King Capisce’s Memento Mori is a good album. The jazzy take on light instrumental prog is a way of adding interest to an already done sound, and it’s sure to make some great background music. It’s just probably not something you’ll want to sit down and listen to in detail, though. If you have heard of The Mercury Program, you will know what kind of tone this album creates. It’s full of tinkling clean guitars, volume swells, the politest breakdowns you will ever find, and all around laid back goodness. A great deal of tapping, some excellent drum lines, and droning and waxing horns make this a worthwhile set of ambient music for prog fans.
There is a certain amount of mixed identity problems – rises in volume and complexity grab the attention in beautiful swells of finger picked and tremelo’d guitars. Sections which grab the listener’s attention, though, are a little off putting next to the ambient side. Spend time to listen to the breakdown in “Taming Panda” for saxophone oscillating rolling over lightly distorted guitars in a wailing, head moving chaos, and then see if you could listen with the same interest to “Stateless”, a song of slowly played chords. “Stateless” is for the background – it can’t really be appreciated as a song to sit down and listen to in its own right. The sections which bring your attention to the album will take it away from whatever else you are working on, and whilst those sections can be appreciated when just sitting and listening, you then find yourself having to go back to some other work as soon as the section is over. If you listen to this as an album of straight songs, you’ll get a bit bored. If you listen to it as background music, you’ll find parts jarring and out of place.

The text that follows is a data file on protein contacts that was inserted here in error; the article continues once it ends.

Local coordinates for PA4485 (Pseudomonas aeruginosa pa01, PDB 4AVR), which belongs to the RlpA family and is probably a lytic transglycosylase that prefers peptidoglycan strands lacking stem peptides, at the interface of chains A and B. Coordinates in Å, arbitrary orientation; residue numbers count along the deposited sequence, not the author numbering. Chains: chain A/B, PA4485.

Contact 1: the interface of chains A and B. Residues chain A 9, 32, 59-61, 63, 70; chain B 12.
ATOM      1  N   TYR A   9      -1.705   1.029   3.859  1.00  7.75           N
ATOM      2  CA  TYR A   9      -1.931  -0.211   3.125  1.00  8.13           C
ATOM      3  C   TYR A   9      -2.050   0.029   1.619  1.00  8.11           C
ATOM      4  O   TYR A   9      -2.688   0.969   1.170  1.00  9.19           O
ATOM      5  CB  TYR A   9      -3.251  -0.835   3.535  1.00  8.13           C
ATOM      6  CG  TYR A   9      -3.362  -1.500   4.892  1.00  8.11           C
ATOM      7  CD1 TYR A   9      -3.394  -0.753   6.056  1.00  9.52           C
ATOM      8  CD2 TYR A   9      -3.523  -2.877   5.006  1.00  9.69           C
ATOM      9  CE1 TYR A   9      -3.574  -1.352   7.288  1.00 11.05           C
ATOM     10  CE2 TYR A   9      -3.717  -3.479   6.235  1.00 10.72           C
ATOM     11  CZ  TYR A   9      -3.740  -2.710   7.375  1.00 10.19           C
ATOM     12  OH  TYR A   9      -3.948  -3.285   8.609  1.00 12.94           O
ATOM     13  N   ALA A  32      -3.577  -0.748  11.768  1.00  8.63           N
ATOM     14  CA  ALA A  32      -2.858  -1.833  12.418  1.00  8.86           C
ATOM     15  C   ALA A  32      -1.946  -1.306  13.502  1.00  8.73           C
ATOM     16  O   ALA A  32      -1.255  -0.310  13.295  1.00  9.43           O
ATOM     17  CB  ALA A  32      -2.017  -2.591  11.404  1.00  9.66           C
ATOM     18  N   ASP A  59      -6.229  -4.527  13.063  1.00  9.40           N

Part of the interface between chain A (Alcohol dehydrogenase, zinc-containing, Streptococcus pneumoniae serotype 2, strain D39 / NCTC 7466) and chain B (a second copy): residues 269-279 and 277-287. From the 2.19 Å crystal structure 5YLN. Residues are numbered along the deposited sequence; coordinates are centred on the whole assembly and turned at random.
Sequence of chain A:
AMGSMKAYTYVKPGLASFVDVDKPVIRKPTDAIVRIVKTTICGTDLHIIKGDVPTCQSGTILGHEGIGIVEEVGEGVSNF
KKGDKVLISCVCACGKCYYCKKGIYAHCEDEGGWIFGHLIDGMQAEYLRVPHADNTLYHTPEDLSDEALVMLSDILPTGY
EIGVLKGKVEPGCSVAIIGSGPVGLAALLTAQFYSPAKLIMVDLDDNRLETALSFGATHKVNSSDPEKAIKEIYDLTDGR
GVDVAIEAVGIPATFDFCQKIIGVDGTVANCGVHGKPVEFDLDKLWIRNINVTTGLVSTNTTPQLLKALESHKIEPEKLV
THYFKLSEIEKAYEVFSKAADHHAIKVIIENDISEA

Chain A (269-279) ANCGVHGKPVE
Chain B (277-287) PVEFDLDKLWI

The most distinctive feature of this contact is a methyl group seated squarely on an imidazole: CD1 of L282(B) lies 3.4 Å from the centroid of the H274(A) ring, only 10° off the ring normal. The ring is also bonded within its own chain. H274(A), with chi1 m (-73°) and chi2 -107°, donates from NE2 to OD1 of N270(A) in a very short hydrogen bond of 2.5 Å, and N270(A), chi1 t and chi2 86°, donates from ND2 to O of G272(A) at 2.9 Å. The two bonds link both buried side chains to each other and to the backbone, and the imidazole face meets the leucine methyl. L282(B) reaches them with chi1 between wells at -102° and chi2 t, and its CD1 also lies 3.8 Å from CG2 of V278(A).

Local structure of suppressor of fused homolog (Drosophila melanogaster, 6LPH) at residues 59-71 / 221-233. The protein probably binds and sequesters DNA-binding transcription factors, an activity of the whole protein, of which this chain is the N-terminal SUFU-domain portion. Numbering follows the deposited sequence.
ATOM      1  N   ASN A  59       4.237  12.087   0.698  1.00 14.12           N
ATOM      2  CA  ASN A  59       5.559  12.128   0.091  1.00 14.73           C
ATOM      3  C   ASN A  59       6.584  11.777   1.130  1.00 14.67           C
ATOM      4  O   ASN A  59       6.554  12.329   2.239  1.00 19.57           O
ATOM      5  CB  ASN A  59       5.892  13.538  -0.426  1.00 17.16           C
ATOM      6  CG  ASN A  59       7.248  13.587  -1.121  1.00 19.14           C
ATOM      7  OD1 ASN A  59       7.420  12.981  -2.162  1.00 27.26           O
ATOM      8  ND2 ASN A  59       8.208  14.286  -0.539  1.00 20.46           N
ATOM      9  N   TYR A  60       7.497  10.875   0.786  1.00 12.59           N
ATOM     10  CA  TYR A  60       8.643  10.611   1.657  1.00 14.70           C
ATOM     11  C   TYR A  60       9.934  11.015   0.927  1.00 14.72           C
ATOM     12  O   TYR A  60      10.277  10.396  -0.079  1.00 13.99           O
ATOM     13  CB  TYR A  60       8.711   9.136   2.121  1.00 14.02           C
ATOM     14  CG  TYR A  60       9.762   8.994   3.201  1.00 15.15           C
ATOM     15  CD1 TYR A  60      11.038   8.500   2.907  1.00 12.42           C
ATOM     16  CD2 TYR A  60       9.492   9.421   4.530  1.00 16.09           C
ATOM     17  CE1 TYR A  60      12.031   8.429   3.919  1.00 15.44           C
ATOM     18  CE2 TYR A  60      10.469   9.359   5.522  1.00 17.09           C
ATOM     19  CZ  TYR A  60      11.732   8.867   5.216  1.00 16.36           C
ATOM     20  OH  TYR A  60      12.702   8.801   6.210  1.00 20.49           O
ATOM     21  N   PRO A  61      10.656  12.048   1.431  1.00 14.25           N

The addition which distinguishes Memento Mori from standard proggy post-rock, if there can be such a thing, is the horn sound. The horns, written and deployed well, don’t have a particularly nice sound to them. Their production is grating, and it sounds a little too much like they are synths (which they’re not), and appear to sit on top of, rather than with, the rest of the instruments. This is particularly striking if you listen for their dynamics – the softer horns are broadly the same volume as the louder horns, but with a different timbre. The rest of the instruments change both in volume and tone, leaving some of the quieter sections with a horn part that deserves to be there, but which doesn’t quite seem to fit. I don’t know whether this album would be of any note without horns, however, except as an uneventful selection of guitar noodling.
It’s not only the horns that could have benefited from another look during production. Some of the guitars, when the distortion is turned up to give a light sprinkling of grit to the lead lines, can feel a little thin. The chords played behind the horns and guitar ostinatos on “Angle” could do with some body, and the largely solo guitar build-up of “Last Words”, for example, turns into a treble haze at times.
Commenting on the production is necessary – it’s something you’ll almost certainly notice and lament on listening to the album – but isn’t something that should put you off giving this a listen. The writing is strong, especially on the guitar intro to “Rojava” (which is a joy), and the drum solo in the mid of “Taming Panda” is one of the more inventive I’ve heard in awhile. “House of Dust”, a very pretty selection of layered and poly-rhythmic guitars and basses, manages to naturally move between a number of different styles seamlessly, a feat not yet accomplished by some much bigger bands. If you need something to chill out to, but you still want technicality and interesting time signatures, you could do a lot worse than checking out King Capisce. Just be aware that you’ll be broken out of chilling whenever there’s a breakdown, and then start again after that 30 seconds is over.
Notable tracks: “Rojava”; “Taming Panda”; “House of Dust”
FFO: The Mercury Program, Do Make Say Think